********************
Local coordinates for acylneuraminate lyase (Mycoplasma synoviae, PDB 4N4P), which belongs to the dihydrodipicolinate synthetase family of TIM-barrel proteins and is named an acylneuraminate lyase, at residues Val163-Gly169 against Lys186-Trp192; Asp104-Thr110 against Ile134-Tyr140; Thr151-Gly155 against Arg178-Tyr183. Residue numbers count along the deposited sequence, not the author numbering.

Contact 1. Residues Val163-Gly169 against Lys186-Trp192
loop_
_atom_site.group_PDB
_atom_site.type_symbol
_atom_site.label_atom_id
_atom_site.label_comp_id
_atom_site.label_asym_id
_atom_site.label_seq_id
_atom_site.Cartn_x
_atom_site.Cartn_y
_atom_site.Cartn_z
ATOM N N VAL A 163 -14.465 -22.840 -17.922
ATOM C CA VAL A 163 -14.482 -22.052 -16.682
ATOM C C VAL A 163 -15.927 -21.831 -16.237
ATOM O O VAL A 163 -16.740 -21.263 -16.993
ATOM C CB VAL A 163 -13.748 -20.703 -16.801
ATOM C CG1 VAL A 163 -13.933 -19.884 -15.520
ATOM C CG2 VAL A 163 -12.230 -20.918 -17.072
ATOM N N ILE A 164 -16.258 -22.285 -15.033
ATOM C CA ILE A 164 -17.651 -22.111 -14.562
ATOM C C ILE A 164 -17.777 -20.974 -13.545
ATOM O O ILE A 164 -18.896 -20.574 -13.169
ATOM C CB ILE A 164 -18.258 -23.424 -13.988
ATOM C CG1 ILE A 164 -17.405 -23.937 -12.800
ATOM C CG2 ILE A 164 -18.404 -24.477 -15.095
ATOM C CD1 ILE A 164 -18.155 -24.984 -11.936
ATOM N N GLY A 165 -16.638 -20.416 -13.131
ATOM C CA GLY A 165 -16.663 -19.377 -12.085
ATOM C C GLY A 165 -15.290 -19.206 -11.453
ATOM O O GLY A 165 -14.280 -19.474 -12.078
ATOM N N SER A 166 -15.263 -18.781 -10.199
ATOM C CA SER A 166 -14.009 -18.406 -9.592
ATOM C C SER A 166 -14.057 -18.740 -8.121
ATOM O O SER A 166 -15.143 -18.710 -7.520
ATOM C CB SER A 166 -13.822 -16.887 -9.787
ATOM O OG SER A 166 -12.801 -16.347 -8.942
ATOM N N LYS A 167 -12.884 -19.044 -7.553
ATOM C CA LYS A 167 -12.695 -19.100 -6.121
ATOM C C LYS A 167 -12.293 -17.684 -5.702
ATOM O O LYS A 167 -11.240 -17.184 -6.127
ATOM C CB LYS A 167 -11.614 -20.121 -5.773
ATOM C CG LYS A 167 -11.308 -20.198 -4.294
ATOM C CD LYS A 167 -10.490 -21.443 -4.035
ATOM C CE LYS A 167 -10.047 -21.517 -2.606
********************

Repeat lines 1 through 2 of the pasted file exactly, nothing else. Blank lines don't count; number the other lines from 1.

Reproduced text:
Local coordinates for acylneuraminate lyase (Mycoplasma synoviae, PDB 4N4P), which belongs to the dihydrodipicolinate synthetase family of TIM-barrel proteins and is named an acylneuraminate lyase, at residues Val163-Gly169 against Lys186-Trp192; Asp104-Thr110 against Ile134-Tyr140; Thr151-Gly155 against Arg178-Tyr183. Residue numbers count along the deposited sequence, not the author numbering.

Contact 1. Residues Val163-Gly169 against Lys186-Trp192